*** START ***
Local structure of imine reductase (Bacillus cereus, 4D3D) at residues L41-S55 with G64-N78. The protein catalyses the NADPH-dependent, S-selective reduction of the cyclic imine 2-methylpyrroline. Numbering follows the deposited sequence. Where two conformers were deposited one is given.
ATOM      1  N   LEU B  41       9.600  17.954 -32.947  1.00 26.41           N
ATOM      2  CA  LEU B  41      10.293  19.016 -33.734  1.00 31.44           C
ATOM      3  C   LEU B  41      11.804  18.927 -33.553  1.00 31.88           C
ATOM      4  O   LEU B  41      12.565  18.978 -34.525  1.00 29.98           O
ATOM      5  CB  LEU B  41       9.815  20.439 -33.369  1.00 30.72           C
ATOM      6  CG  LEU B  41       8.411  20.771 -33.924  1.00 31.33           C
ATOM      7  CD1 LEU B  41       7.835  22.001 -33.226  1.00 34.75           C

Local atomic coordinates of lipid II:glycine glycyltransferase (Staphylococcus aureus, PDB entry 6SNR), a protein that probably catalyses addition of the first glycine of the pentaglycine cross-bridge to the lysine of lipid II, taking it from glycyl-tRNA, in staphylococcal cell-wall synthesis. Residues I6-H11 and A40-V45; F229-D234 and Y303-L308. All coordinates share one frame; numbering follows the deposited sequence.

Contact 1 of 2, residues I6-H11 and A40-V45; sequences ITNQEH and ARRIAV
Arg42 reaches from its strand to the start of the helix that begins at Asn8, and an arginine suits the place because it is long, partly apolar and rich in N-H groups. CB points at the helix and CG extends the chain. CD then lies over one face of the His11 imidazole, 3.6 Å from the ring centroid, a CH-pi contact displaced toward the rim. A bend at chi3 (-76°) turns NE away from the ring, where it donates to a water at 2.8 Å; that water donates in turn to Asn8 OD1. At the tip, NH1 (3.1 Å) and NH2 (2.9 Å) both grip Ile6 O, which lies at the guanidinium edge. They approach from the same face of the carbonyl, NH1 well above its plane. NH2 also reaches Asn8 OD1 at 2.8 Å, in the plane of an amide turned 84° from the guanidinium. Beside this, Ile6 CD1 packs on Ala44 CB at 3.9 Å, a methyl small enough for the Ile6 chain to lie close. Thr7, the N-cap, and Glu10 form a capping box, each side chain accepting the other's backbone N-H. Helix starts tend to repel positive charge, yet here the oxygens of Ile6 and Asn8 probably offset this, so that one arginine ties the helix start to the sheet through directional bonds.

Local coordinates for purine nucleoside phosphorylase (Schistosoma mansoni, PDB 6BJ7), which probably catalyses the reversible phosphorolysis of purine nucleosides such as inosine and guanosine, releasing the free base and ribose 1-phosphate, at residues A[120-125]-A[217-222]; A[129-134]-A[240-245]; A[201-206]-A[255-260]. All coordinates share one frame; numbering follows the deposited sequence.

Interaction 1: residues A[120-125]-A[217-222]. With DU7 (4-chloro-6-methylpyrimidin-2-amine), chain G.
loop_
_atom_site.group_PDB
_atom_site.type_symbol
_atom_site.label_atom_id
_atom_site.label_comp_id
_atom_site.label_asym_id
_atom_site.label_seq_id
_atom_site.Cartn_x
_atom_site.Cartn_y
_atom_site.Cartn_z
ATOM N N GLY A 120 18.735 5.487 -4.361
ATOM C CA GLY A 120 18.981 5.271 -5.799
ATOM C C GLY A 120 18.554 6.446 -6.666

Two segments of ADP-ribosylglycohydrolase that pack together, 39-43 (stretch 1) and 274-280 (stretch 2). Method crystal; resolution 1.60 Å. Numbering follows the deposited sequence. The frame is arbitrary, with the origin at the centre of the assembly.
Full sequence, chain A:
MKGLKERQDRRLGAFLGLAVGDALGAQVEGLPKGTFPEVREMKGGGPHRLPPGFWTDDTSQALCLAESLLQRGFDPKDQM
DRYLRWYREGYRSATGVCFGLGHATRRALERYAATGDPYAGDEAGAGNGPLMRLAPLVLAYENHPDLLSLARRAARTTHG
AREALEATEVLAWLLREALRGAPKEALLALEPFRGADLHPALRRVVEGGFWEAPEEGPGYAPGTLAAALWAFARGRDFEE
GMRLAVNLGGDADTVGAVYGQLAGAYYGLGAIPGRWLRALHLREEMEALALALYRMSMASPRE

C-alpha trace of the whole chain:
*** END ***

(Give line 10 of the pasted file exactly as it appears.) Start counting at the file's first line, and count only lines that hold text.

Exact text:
Contact 1 of 2, residues I6-H11 and A40-V45; sequences ITNQEH and ARRIAV